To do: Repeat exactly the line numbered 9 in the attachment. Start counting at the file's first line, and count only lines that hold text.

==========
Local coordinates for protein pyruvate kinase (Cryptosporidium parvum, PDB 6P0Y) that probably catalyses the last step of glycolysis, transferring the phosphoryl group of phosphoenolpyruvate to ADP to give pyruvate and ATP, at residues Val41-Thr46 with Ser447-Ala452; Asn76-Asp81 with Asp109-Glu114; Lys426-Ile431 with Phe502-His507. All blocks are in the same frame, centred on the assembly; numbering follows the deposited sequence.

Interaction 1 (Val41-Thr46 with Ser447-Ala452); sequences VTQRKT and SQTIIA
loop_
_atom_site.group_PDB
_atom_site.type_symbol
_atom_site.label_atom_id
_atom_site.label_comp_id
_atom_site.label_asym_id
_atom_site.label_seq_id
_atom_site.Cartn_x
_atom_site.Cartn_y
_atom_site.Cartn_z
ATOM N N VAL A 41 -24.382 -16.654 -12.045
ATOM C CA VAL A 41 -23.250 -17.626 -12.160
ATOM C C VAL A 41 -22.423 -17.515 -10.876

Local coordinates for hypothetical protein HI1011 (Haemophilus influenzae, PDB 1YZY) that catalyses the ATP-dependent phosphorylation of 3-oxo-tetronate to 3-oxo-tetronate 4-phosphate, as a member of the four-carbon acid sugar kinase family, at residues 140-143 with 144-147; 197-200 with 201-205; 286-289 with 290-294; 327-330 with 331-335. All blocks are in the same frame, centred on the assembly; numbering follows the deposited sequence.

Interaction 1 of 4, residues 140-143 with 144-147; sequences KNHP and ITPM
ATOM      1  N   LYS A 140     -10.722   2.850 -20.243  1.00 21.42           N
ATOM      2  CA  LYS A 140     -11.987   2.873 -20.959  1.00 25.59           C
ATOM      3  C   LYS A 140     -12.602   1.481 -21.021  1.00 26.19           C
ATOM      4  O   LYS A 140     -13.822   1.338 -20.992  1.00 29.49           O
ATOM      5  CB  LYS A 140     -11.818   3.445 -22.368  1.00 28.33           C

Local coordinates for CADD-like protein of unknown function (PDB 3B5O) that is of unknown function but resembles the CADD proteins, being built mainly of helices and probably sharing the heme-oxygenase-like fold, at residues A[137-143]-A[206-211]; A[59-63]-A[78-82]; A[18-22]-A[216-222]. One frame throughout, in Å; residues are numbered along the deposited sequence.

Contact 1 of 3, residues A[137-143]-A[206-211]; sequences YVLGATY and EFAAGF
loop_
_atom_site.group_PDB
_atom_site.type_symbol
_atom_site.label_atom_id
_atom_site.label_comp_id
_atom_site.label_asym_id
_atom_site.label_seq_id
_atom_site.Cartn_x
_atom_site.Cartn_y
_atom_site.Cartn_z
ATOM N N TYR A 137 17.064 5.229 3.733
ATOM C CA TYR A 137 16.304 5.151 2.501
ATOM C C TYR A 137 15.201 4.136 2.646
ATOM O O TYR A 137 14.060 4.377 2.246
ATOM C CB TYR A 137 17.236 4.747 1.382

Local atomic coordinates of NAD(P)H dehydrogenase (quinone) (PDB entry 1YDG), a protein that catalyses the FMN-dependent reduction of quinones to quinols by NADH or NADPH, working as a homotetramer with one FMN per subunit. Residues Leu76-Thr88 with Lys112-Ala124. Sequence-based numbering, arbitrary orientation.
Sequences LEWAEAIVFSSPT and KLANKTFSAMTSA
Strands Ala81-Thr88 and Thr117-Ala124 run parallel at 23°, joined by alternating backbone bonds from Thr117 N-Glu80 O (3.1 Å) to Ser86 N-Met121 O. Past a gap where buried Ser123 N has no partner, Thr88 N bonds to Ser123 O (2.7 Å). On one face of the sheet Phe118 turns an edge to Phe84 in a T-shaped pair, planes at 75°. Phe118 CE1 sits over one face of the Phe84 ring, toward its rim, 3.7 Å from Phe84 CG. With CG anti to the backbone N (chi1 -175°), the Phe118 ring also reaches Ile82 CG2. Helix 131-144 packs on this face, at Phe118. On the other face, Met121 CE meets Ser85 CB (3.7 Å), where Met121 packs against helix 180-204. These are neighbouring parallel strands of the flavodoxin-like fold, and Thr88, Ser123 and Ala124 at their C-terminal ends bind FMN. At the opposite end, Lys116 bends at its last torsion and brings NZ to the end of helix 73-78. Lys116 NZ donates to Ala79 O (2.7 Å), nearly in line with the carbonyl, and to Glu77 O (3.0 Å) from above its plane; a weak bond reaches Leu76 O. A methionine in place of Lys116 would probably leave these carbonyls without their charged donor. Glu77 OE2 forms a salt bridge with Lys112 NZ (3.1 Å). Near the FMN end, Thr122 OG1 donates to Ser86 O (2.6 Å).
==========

_atom_site.label_seq_id